Obesity and Cholesterol in Children

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Given the current epidemic of childhood obesity, national guidelines have sought to screen children for cardiovascular risk factors that come with obesity, such as disorders of cholesterol (which are also known in medical terminology as "dyslipidemias").

Cholesterol Screening for 9-Year-Olds?

In step with measures aimed to curb cardiovascular risk factors early in life, experts have added cholesterol screening to the 9-to-11-year-old childhood pediatric visit.

The idea is not to start a statin medication in every at-risk 9-year-old child. Rather, it’s to screen for inherited cholesterol problems such as familial hypercholesterolemia and, at the same time, intervene early in trying to prevent risk factors for heart disease, including obesity and abnormal cholesterol and/or triglyceride levels.

Heart-healthy Children

Established pediatric guidelines aim to prevent the development of cardiovascular risk factors and optimize cardiovascular health, starting with breastfeeding, but also emphasizing a diet low in saturated fat starting at age 1 year.

Protecting children from tobacco smoke and promoting regular physical activity are also emphasized in pediatric guidelines; however, universal blood cholesterol screening in children is a relatively recent practice recommendation.

Dyslipidemia in Children

Experts note that abnormal levels of cholesterols and/or fats (known collectively as "lipids") in the bloodstream often begin in childhood and adolescence.

Pediatric dyslipidemia contributes to early plaque disease in the arteries (atherosclerosis), and scientists believe this can also lead to premature heart disease.

There is increasing evidence in children and adolescents that elevated low-density lipoprotein (LDL) cholesterol, in particular, contributes to the development of an early cardiovascular disease.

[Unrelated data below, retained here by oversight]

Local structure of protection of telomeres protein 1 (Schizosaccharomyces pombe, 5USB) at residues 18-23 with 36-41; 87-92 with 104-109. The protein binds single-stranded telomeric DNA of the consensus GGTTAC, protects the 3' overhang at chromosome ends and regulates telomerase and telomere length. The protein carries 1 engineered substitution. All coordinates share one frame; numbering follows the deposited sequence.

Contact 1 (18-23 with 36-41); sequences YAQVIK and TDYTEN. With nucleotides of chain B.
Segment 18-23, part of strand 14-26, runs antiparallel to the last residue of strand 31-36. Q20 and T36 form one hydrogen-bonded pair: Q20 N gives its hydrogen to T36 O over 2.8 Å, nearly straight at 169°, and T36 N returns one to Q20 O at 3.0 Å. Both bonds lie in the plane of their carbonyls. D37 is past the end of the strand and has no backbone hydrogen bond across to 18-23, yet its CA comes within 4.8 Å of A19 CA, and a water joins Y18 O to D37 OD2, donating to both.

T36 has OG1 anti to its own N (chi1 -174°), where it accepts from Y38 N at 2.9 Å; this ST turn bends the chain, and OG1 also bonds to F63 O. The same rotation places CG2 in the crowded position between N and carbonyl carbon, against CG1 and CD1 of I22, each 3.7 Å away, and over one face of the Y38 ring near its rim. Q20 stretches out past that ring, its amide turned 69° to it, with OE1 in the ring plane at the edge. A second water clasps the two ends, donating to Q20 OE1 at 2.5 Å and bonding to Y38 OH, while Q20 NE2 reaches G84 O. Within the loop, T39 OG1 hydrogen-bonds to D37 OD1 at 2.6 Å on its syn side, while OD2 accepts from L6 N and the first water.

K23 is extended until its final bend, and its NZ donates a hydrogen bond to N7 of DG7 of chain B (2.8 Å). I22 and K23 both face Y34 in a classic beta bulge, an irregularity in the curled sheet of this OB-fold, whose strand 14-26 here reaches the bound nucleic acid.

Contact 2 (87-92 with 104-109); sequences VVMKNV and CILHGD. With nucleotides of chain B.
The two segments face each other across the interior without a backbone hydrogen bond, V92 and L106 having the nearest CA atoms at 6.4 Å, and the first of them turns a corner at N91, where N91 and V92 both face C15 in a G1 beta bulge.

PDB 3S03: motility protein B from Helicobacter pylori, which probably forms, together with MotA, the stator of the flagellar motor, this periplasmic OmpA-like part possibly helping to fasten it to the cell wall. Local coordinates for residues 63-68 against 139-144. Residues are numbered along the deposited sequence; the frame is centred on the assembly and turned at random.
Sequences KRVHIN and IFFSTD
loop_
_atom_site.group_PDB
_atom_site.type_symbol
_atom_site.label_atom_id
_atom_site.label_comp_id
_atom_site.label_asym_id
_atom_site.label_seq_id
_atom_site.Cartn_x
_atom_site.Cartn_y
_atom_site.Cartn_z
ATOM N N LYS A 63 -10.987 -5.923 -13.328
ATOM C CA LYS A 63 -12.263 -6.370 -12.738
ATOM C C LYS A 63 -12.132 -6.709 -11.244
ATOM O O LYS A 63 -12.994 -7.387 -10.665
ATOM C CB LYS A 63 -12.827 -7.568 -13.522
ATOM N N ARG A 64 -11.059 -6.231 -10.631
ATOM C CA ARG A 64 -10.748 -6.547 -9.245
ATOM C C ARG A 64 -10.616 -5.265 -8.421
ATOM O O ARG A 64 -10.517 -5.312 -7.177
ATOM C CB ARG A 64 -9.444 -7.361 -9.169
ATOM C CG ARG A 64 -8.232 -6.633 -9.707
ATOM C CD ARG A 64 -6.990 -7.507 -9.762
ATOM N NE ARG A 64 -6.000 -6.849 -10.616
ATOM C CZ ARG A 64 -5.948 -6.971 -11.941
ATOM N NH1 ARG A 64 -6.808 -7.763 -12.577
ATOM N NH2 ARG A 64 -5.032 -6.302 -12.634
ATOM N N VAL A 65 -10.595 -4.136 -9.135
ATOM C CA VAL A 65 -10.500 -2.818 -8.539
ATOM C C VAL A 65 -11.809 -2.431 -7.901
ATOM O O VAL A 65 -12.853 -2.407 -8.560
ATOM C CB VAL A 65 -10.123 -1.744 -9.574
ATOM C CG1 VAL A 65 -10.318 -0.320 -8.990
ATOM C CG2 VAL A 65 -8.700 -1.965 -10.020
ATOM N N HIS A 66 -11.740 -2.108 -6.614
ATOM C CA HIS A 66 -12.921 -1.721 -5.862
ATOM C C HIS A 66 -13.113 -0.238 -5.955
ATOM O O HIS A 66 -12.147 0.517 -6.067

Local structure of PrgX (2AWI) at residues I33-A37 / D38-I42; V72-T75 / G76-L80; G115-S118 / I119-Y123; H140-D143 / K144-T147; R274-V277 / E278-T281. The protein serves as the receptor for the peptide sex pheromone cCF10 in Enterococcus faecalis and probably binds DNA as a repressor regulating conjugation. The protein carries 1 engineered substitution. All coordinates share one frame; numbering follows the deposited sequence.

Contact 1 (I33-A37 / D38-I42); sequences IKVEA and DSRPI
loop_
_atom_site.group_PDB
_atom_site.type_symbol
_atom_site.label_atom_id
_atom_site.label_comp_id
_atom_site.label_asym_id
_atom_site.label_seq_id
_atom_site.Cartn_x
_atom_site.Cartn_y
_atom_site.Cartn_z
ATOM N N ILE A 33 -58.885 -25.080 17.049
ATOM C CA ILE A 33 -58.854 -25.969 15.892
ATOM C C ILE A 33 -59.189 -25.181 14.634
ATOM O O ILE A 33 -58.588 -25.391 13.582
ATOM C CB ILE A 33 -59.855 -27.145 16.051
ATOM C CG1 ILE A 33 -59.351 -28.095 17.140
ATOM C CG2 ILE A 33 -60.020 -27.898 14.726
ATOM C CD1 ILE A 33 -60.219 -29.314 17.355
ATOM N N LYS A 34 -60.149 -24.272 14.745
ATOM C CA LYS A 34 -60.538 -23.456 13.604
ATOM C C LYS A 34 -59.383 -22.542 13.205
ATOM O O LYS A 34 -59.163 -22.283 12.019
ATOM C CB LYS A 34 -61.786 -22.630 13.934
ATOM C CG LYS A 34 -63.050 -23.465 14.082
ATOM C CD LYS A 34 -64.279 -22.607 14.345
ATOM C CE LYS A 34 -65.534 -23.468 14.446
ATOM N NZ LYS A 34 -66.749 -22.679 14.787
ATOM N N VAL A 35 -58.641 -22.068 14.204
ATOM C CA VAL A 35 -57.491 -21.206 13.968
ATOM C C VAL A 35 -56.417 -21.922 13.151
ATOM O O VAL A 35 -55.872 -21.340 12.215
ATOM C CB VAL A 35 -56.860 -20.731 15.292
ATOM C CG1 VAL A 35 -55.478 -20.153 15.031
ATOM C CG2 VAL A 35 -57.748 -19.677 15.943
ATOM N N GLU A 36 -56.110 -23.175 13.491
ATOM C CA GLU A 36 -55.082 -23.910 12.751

This is why LDL cholesterol is commonly known as the "bad" cholesterol. So, the hope is that identifying dyslipidemia early and successfully improving lipid profiles may reduce the risk of accelerated atherosclerosis and premature heart disease and stroke.

Screening Children and Adolescents

There is still controversy about how screening for pediatric dyslipidemia should be done. However, the American Academy of Pediatrics (AAP) and the American Heart Association (AHA) have endorsed guidelines that recommend universal screening for all children at two different time intervals:

  • The first screening performed between 9 and 11 years of age before puberty.
  • The second screening performed between 17 and 21 years of age after most individuals reach puberty to avoid the changes in high-density lipoprotein cholesterol (HDL-C) and LDL-C that occur during puberty and growth.

In the United States, it’s estimated that about 20 percent of adolescents have dyslipidemia, and the likelihood of dyslipidemia increases as the body mass index rises.

Abnormal Lipid Levels in Children

For reference, threshold high- and low- lipid levels in children are shown here. These are derived from the definition of lipid levels in children from the 2011 Expert Panel Integrated Guidelines for Cardiovascular Health and Risk reduction in Children and Adolescents:

  • Total cholesterol (TC) should not be greater than 200 mg/dL (5.2 mmol/L).
  • LDL cholesterol (LDL-C) should not be greater than 130 mg/dL (3.4 mmol/L).
  • High-density lipoprotein cholesterol (HDL-C) should not be less than 40 mg/dL (1.0 mmol/L).
  • Non-HDL-C should not be greater than 145 mg/dL (3.6 mmol/L).
  • Triglycerides should not be greater than 130 mg/dL (1.7 mmol/L) in children older than 10 years of age and should not be greater than 100 mg/dL (1.47 mmol/L) in younger children.

Correcting Lipid Abnormalities

Although some children with familial hypercholesterolemia will benefit from statin therapy, for children who do not have an inherited dyslipidemia and may be overweight or obese, a little diet and exercise can help quite a bit. Researchers have found that losing just 5% to 10% of body weight (for those who are overweight or obese) can result in a 20% reduction in triglycerides. Once again, this small change in weight can make a big difference for long-term health.

Sources:

Geoffrey RS, Cynthia B, Graham AB, 3rd, et al. 2014 recommendations for pediatric preventive health care. Pediatrics. 2014;133(3):568-570.

Physicians Recommend all Children, Ages 9-11, Be Screened for Cholesterol. http://www.aap.org/en-us/about-the-aap/aap-press-room/Pages/Physicians-Recommend-all-Children,-Ages-9-11,-Be-Screened-for-Cholesterol.aspx  Accessed January 2015.

Daniels SR, Benuck I, Christakis DA, et al. Expert panel on integrated guidelines for cardiovascular health and risk reduction in children and adolescents: Full report, 2011. National Heart Lung and Blood Institute. Available at: http://www.nhlbi.nih.gov/guidelines/cvd_ped/peds_guidelines_full.pdf.

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